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~ Postures

The Buddha said meditation flows through all “four postures” of walking, standing, sitting and lying down. The sage Patanjali defined good meditation posture as the position in which you can happily stay still and steady. Notice how striving to find an imaginary perfect posture is just a nagging, unpleasant, mind-game. Experiment with different positions, especially if you struggle with pain during much of the session, or if pain persists after you move out of your chosen posture. It is not necessary to use the same position in every session.
With acceptance of the body and mind as they are in the moment, an ease and stillness can begin to develop.

Reclining Posture
For many people, lying down is the position most suitable for being relaxed, open and still. This relaxed stillness makes it harder for the controlling mind to dominate and therefore leaves space for a deeper and more fluid awareness to come through.

You will need a soft, flat surface to lie on. Usually a yoga mat is too thin if you want to be able to stay still long enough for a deep meditation. Use a mattress, folded blanket, soft carpet, or a combination of two or more things.
You may also need extra cushions or some improvised substitute, such as a folded sweater or blanket. It is really worthwhile to experiment with different degrees of softness and different heights of cushions and surfaces. A centimeter of adjustment can make all the difference.

click to see or download a poster with diferent reclining postures.

~ Lying on your back
Make sure you are lying on a soft enough surface and preferably with no extra pillow under your head. Put pillows under your knees to protect your back. Even better for many people is to place pillows under the whole length of your legs, with the feet higher than the knees and the knees higher than the hips. Be careful with your knees: if the legs roll out to the sides too much, they may feel strained.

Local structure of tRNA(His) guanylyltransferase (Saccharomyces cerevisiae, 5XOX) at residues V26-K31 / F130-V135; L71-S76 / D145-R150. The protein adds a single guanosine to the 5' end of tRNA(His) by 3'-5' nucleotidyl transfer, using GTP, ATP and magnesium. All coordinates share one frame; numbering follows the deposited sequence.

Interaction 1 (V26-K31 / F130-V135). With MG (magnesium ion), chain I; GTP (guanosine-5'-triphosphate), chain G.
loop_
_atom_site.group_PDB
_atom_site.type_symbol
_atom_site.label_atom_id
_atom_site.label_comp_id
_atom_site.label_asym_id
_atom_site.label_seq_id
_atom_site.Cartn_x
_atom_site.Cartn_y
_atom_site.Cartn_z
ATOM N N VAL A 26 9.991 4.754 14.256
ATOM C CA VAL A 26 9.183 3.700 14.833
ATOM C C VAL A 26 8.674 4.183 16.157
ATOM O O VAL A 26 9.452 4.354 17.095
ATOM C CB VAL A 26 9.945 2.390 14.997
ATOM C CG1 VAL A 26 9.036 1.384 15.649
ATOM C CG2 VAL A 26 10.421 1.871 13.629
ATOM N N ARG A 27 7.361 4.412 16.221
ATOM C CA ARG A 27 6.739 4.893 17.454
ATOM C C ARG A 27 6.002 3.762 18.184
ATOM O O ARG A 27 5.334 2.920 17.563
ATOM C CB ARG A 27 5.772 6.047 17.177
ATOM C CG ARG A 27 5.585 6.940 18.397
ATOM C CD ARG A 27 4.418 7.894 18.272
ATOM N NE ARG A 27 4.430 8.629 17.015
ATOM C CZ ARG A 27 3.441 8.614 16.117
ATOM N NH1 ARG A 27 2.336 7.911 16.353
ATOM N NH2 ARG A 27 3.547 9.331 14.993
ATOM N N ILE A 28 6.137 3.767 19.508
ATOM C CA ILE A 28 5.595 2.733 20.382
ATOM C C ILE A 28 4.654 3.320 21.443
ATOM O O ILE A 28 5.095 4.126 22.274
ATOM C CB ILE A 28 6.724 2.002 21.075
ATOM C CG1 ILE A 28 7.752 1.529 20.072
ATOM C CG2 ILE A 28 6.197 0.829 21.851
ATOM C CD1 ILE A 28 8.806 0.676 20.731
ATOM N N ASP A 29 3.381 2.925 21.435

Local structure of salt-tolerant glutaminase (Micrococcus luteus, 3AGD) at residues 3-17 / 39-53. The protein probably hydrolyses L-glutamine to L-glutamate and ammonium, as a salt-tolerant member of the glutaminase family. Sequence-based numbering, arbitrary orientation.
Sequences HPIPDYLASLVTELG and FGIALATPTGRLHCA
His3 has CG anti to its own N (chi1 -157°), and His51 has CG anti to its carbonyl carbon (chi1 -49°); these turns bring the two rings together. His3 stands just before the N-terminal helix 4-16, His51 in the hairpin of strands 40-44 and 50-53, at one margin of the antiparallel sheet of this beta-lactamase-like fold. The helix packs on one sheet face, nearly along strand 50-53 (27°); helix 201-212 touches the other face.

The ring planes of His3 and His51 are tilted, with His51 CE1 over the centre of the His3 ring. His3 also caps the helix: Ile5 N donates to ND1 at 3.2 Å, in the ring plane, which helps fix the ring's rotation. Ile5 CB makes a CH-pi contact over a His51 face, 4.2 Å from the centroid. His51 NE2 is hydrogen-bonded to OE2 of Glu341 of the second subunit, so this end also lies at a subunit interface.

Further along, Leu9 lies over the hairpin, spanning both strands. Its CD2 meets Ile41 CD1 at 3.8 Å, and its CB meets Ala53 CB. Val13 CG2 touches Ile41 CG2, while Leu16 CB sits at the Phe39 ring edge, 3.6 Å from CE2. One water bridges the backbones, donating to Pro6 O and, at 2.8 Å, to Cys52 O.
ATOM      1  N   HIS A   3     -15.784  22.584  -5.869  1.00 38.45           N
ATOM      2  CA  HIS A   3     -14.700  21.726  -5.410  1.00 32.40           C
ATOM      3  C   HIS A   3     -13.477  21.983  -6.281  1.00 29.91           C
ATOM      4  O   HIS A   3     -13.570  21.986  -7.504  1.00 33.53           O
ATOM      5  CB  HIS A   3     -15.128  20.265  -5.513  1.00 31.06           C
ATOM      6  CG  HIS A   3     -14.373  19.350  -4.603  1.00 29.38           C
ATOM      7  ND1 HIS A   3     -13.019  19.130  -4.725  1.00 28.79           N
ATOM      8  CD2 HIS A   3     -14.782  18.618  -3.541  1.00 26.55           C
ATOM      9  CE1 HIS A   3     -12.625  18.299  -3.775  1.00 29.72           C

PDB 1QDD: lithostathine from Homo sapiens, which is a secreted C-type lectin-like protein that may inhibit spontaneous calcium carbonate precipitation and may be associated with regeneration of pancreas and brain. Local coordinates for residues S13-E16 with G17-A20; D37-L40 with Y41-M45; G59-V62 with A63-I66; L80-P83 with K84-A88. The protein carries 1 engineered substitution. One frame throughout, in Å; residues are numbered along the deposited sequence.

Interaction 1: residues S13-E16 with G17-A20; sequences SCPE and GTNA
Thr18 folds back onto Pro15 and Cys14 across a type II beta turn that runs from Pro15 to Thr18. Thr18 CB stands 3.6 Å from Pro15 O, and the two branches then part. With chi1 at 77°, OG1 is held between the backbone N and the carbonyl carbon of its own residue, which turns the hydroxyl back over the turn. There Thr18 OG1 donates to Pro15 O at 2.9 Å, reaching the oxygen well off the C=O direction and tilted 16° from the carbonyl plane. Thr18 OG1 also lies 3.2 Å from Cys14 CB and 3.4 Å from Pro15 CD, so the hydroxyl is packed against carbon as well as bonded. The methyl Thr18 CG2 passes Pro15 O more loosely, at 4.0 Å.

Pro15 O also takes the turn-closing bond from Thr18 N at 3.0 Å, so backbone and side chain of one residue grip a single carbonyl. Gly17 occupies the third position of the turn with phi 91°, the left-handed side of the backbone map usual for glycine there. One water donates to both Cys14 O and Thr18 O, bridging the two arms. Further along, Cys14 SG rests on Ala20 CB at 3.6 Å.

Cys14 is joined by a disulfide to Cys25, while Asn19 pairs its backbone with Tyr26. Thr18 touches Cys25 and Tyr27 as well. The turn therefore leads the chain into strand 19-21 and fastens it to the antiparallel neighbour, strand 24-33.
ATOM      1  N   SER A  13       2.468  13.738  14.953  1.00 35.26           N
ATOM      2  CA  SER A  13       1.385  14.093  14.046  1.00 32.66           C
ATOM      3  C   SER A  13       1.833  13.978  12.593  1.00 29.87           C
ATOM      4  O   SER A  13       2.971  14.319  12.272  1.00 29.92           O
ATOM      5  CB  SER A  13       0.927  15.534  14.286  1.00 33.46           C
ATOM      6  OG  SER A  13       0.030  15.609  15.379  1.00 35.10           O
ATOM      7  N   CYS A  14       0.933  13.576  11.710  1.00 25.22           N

~ Lying on your side
With your hips and knees bent and your arms comfortable, lie on your side with pillows under your head and between your knees/legs.
You might notice a difference between lying on your left or your right side.
See hand suggestions for hand positions.

~ Lying turned 3/4ths of the way towards the floor or bed
If you start by lying on your side, you can shift towards the floor or bed, and straighten one leg. Usually a very small, soft pillow under your ear is enough, but be caring about your neck. Some people prefer this position without a pillow under the head, and others prefer to put a larger pillow under the whole upper body. You may also like to put one hand under the hip of your straight leg, and the other near your forehead, face, throat or upper chest.

~Lying on the belly
Lie face down with both legs straight, and perhaps palms face up under the hips. Your head will need to tilt slightly to one side, and a soft pillow under the ear may suffice.

Where you place your hands is up to you. It can make a big difference where your hands are, and what they are touching. Some people need to have the hands not touching the body; others find certain hand positions helpful for meditation.